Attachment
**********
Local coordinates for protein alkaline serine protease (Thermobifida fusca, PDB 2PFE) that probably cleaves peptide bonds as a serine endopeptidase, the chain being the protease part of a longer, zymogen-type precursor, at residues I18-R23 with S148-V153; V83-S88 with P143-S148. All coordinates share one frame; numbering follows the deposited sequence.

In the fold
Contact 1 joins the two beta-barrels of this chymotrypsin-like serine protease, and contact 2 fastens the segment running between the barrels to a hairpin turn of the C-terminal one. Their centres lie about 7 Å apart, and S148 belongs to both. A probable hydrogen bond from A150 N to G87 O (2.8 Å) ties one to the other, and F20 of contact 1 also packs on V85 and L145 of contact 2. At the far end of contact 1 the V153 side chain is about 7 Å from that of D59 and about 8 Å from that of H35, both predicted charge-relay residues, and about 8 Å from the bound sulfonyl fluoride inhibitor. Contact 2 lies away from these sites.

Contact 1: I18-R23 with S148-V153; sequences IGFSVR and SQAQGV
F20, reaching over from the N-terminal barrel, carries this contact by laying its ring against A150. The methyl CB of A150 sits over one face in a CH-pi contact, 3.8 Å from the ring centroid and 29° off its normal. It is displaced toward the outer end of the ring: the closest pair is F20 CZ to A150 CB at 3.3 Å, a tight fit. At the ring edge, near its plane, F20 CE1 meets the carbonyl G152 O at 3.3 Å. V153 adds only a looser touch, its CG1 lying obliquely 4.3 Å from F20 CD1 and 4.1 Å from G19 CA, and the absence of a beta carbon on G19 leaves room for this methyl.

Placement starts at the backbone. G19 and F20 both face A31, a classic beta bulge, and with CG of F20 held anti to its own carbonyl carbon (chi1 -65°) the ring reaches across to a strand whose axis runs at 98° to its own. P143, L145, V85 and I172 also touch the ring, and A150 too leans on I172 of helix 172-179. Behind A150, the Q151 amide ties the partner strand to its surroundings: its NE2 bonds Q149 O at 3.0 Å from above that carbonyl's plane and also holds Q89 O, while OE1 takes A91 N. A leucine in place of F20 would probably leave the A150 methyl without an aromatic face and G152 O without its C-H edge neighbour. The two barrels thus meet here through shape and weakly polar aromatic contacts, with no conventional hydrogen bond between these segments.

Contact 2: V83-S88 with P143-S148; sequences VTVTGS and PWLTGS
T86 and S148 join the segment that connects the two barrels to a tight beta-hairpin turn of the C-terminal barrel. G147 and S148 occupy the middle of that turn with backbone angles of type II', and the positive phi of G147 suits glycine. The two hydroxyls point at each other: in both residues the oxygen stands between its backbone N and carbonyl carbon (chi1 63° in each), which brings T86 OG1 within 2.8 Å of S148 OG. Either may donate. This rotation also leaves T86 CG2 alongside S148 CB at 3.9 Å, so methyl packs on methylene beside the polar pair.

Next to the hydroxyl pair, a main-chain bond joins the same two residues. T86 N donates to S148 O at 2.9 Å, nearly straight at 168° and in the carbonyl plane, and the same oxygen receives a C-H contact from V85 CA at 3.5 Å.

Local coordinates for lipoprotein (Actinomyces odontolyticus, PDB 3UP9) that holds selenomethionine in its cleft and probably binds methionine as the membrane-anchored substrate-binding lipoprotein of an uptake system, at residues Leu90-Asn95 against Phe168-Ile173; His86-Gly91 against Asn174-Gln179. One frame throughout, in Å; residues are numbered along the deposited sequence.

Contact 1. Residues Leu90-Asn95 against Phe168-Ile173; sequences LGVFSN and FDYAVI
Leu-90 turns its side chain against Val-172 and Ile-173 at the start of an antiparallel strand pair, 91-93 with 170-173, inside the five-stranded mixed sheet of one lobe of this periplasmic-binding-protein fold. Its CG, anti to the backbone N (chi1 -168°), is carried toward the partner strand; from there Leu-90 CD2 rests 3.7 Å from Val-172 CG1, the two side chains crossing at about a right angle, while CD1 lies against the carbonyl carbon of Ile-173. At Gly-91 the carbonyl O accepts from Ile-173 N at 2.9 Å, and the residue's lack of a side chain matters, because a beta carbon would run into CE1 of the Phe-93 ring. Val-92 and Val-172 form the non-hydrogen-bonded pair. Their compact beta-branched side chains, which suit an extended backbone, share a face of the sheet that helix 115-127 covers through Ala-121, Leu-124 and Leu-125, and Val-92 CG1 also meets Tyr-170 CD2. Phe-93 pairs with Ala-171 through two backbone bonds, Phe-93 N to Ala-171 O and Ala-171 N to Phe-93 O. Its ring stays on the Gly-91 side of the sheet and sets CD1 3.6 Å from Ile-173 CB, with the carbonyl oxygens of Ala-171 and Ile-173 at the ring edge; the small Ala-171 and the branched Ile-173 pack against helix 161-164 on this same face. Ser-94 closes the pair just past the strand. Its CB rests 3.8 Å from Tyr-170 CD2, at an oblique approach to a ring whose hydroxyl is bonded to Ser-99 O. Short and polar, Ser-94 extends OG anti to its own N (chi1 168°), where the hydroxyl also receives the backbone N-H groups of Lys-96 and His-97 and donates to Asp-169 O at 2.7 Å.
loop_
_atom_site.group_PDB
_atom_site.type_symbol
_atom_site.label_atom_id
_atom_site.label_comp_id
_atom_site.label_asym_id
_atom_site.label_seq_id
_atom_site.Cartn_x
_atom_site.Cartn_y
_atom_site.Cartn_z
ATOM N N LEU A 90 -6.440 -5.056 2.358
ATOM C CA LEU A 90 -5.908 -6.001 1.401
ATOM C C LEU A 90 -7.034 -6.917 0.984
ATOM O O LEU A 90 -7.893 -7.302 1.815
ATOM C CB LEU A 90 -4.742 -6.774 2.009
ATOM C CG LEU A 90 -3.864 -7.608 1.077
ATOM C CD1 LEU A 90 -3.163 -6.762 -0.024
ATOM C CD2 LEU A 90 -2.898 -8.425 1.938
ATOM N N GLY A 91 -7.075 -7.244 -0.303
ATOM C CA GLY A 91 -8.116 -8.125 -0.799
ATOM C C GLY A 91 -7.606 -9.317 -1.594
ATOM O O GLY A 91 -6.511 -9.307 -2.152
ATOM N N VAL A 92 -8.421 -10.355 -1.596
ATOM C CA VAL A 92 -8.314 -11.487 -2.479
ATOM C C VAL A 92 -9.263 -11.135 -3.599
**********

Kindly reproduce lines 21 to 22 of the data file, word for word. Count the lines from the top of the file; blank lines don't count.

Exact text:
_atom_site.Cartn_y
_atom_site.Cartn_z